Wednesday, March 14, 2012

Fiesta of Smoke: Calypso & Hill Dine

 Today’s post is an excerpt from my novel in progress, Fiesta of Smoke. In this snippet, Hill and Calypso meet for the first time. The manuscript for Fiesta of Smoke now numbers more than 843 pages and I’m excited by my vision for the closing chapters. So, back to writing. I hope you enjoy today’s excerpt!

For those who might have missed them, a synopsis of Fiesta of Smoke can be found on the January 5, 2012 post, the Prologue, on January 8, an introduction to the protagonists Calypso, on February 3, Javier, on February 20 and Hill on March 2.
         Drawing her right foot to her left knee and then extending her leg waist-high, Calypso brings the back of her heel to rest on the top of the bridge railing. Raising her left arm in a graceful port au bras, she proceeds with the familiar routine of ballet stretches, humming a Bach cantata for rhythm.        
         Behind her, a tattered stream of weary tourists straggles by, some stopping momentarily to snap a picture of the back of Notre Dame cathedral, across the channel, as a figure in a gray suit, melting into the shadows of the quai-side trees, disappears in the deepening Left Bank dusk.
         By the time Hill gets onto the bridge, she has taken her leg from the railing and is doing some dainty little series of steps -- a pas de bourée? -- her hands resting on the rail for support, her profile averted. She is apparently completely absorbed in the wonder of Our Lady’s derrière.
         Hill is close enough, now, to ascertain three things: her dress is of a light-weight, open-weave wool of the most sumptuous Naples yellow; a red fox coat, heaped on a big oxblood-colored leather bag, glows like a fire at her feet; and she is humming, barely audibly, the strains of Zum reinen Wasser: “Where streams of living water flow, He to green meadows leadeth. And where the pastures verdant grow with food celestial feedeth.”
         He shambles into attack-ready position: leaning casually against the railing about four feet away -- a distance he deems friendly but not overpowering -- he too gazes at the stunning hind quarters of Our Lady and, after a respectful pause, ventures: “I love Bach, myself.”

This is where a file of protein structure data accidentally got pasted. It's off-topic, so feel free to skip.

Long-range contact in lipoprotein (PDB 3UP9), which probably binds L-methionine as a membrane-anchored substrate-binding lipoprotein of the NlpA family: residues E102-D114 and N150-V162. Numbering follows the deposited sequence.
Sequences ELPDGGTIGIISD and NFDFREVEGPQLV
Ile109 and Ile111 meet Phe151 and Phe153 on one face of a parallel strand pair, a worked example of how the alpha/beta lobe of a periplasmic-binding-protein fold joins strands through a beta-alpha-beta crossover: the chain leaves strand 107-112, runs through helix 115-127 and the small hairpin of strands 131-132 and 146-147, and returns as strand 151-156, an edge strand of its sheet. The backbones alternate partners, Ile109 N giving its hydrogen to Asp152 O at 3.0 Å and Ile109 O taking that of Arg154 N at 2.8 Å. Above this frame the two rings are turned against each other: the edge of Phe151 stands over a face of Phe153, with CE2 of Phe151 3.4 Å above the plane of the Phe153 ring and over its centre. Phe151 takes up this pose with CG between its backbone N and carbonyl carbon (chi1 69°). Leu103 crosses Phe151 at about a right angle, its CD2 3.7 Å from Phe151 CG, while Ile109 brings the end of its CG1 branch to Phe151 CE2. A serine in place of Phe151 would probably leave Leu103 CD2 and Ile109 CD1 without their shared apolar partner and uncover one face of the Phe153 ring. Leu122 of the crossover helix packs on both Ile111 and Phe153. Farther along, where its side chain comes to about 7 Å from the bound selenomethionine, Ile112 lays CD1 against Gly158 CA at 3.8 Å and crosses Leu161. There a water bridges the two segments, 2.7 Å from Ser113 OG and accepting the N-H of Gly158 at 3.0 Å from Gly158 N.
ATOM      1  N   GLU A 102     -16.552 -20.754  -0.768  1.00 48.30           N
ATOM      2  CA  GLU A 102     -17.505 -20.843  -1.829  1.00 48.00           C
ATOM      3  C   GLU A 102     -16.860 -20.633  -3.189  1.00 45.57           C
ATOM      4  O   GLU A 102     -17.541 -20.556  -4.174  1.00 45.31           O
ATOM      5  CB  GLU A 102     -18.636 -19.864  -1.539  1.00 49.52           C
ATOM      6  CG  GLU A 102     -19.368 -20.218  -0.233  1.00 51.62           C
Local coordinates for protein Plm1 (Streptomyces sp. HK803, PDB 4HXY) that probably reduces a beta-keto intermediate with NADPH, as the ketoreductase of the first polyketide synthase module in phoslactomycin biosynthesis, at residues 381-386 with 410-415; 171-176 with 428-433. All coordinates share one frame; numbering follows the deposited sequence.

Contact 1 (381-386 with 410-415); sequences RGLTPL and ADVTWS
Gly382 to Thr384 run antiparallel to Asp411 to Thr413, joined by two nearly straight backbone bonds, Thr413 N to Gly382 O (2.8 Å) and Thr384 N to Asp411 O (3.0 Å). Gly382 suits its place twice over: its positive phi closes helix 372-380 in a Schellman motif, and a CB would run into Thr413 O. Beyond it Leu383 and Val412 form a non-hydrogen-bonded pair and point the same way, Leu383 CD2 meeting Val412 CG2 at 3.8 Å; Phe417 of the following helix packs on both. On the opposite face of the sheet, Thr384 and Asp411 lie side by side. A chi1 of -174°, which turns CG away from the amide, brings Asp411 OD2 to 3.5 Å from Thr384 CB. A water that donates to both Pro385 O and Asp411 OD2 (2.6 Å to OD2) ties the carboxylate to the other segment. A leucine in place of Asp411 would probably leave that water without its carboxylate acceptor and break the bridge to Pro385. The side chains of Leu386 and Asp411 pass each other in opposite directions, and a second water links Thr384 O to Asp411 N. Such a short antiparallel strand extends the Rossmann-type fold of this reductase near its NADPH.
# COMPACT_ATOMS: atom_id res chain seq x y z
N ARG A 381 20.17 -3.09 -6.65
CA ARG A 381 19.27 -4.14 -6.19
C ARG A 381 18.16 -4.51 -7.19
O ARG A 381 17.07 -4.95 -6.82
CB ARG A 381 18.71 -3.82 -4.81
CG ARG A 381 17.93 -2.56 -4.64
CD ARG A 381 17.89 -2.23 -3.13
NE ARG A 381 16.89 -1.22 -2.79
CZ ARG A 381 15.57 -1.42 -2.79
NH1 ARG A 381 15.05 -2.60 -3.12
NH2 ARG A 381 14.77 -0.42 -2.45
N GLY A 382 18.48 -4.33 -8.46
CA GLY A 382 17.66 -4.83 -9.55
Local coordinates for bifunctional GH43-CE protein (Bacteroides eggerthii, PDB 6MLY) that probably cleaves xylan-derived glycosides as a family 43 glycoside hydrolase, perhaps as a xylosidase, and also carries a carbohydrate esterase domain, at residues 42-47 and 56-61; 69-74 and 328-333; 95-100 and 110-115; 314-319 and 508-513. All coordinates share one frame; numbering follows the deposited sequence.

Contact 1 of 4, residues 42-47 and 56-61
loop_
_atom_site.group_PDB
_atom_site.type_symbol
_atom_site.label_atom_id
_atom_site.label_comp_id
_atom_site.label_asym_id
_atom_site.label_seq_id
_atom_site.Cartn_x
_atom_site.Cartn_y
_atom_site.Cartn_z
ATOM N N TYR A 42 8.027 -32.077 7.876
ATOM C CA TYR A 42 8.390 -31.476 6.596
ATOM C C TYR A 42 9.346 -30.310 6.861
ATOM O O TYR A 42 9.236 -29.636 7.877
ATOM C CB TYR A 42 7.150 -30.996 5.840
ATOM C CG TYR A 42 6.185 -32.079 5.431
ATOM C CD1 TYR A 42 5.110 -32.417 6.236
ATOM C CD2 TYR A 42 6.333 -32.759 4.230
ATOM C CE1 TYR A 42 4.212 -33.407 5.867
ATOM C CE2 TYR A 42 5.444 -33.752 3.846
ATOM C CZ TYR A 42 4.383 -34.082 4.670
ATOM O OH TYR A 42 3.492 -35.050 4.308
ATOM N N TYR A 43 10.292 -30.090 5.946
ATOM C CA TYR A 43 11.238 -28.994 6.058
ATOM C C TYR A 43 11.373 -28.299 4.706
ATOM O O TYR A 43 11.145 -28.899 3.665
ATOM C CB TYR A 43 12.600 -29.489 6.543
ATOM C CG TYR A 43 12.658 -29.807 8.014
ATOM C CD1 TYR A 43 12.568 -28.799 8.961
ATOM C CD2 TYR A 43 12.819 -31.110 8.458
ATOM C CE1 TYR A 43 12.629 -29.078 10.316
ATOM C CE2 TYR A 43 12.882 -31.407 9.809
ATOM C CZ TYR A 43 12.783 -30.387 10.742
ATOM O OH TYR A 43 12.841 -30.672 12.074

Of course, she stops humming immediately but she is slow to tear her eyes from the spectacle across the river. When she does, it is not to face him but only with a slight turn of the head, the eyes sliding into the corners, regarding him warily. The color has suddenly blanched from her cheeks.
         After a moment, the tension leaves her shoulders and her eyes crinkle wryly. “Truly,” she says. It is not a question and it rolls out between them like a ball of butter spiked with carpet tacks. The accent is American, like his own.
         Twenty-five years of savoir-faire melt and Hill is a fuzz-faced lout from Denver again, all elbows and size-16 shoes.
         “One of his loveliest . . . ” he manages to stammer, “his finest cantatas. I heard it performed there . . .,” he nods across the water to the cathedral, “the second Sunday after Easter. Two years ago.”
         “Such a memory!” She isn’t going to give him an inch. A cold wind comes up-river, wrapping her skirt around her calves. She has beautiful ankles above a pair of expensive-looking pumpkin-colored snake heels. He raises his eyes and finds her grinning.
         “Well -- do you have me all sorted out yet?” she asks pleasantly.
         Time for pure, out-West charm -- ingenuous, all-man, no-horseshit.
         “Listen,” he says, “I know just from looking that you and I are as different as hogwire and harpstring -- but if you’re not otherwise engaged, I’d be honored to take you to an early supper.”
         Her eyes take on a vague and unreadable look, as she gazes searchingly over his shoulder toward the Left Bank quai. Then, to his amazement, they light with a friendly twinkle. She grins again and says, “Okay! As long as we eat here,” nodding behind her toward Île Saint-Louis.
         “Dear Lady . . . whatever your heart desires!” Stooping gallantly, he retireves and then offers to her her coat.